Contacts:
Helmholtzstr. 13/14
D-10587 Berlin
Germany
Tel: +49 (0)30 39 800 80-0
Fax:+49 (0)30 39 800 80-80

Copyright © LayTec GmbH

If you have a comment, please Contact us.

Issuers of news releases, not 7th Wave, Inc. or Nanotechnology Now, are solely responsible for the accuracy of the content.

Bookmark:
Delicious Digg Newsvine Google Yahoo Reddit Magnoliacom Furl Facebook

Related News Press

News and information

Traffic jam in empty space: New success for Konstanz physicists in studying the quantum vacuum January 22nd, 2017

A big nano boost for solar cells: Kyoto University and Osaka Gas effort doubles current efficiencies January 21st, 2017

Explaining how 2-D materials break at the atomic level January 20th, 2017

New research helps to meet the challenges of nanotechnology: Research helps to make the most of nanoscale catalytic effects for nanotechnology January 20th, 2017

Thin films

New material with ferroelectricity and ferromagnetism may lead to better computer memory December 21st, 2016

ANU invention to inspire new night-vision specs December 7th, 2016

Ultra-thin ferroelectric material for next-generation electronics October 12th, 2016

Continuous roll-process technology for transferring and packaging flexible LSI August 29th, 2016

Govt.-Legislation/Regulation/Funding/Policy

Traffic jam in empty space: New success for Konstanz physicists in studying the quantum vacuum January 22nd, 2017

A toolkit for transformable materials: How to design materials with reprogrammable shape and function January 20th, 2017

'5-D protein fingerprinting' could give insights into Alzheimer's, Parkinson's January 19th, 2017

Strength of hair inspires new materials for body armor January 18th, 2017

Sensors

New research helps to meet the challenges of nanotechnology: Research helps to make the most of nanoscale catalytic effects for nanotechnology January 20th, 2017

Ultra-precise chip-scale sensor detects unprecedentedly small changes at the nanoscale January 20th, 2017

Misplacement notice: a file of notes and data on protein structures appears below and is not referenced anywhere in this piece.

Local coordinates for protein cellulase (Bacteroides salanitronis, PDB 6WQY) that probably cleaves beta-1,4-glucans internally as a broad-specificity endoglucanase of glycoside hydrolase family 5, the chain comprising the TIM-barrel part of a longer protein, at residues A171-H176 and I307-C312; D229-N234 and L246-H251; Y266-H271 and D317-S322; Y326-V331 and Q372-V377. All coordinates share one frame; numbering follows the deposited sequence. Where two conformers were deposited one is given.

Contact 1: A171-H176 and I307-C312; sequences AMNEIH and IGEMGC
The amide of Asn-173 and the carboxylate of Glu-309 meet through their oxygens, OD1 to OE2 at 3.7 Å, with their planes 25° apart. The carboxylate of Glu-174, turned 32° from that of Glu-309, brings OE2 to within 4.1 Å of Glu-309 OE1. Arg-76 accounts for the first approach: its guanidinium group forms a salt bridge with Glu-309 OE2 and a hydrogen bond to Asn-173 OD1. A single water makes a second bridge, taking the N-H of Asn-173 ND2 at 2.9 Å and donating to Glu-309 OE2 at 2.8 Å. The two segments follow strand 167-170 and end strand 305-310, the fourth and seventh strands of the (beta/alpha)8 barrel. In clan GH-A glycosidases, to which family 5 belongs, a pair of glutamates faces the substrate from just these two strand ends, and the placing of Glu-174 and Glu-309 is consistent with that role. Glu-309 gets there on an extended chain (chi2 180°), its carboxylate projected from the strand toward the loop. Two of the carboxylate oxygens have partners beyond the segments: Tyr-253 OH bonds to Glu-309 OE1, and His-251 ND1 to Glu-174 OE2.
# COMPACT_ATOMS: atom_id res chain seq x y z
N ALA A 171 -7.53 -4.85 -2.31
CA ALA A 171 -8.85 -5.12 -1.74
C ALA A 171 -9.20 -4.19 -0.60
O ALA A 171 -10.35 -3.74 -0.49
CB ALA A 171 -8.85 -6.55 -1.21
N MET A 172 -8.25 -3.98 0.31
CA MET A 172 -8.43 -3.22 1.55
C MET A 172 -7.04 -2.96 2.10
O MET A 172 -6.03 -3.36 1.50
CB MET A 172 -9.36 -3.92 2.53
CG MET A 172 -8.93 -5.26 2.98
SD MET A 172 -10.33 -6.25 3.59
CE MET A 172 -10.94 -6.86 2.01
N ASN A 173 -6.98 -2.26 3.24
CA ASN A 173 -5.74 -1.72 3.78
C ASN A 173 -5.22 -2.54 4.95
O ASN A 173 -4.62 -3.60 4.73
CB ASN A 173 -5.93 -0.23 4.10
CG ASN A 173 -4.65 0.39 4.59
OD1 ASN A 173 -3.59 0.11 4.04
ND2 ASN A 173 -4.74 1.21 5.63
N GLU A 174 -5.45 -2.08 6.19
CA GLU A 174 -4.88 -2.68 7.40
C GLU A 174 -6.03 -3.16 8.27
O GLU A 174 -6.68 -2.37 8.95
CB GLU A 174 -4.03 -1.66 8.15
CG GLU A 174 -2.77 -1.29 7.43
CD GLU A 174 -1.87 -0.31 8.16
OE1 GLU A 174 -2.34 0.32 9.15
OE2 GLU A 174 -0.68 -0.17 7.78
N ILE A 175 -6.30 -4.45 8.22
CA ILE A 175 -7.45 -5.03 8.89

Chemists Cook up New Nanomaterial and Imaging Method: Nanomaterials can store all kinds of things, including energy, drugs and other cargo January 19th, 2017

Nanoscale Modifications can be used to Engineer Electrical Contacts for Nanodevices January 13th, 2017

Announcements

Traffic jam in empty space: New success for Konstanz physicists in studying the quantum vacuum January 22nd, 2017

A big nano boost for solar cells: Kyoto University and Osaka Gas effort doubles current efficiencies January 21st, 2017

A toolkit for transformable materials: How to design materials with reprogrammable shape and function January 20th, 2017

New research helps to meet the challenges of nanotechnology: Research helps to make the most of nanoscale catalytic effects for nanotechnology January 20th, 2017

Solar/Photovoltaic

A big nano boost for solar cells: Kyoto University and Osaka Gas effort doubles current efficiencies January 21st, 2017

Chemists Cook up New Nanomaterial and Imaging Method: Nanomaterials can store all kinds of things, including energy, drugs and other cargo January 19th, 2017

Dressing a metal in various colors: DGIST research developed a technology to coat metal with several nanometers of semiconducting materials January 17th, 2017

Stability challenge in perovskite solar cell technology: New research reveals intrinsic instability issues of iodine-containing perovskite solar cells December 26th, 2016

NanoNews-Digest
The latest news from around the world, FREE




  Premium Products
NanoNews-Custom
Only the news you want to read!
 Learn More
NanoTech-Transfer
University Technology Transfer & Patents
 Learn More
NanoStrategies
Full-service, expert consulting
 Learn More











ASP
Nanotechnology Now Featured Books




NNN

The Hunger Project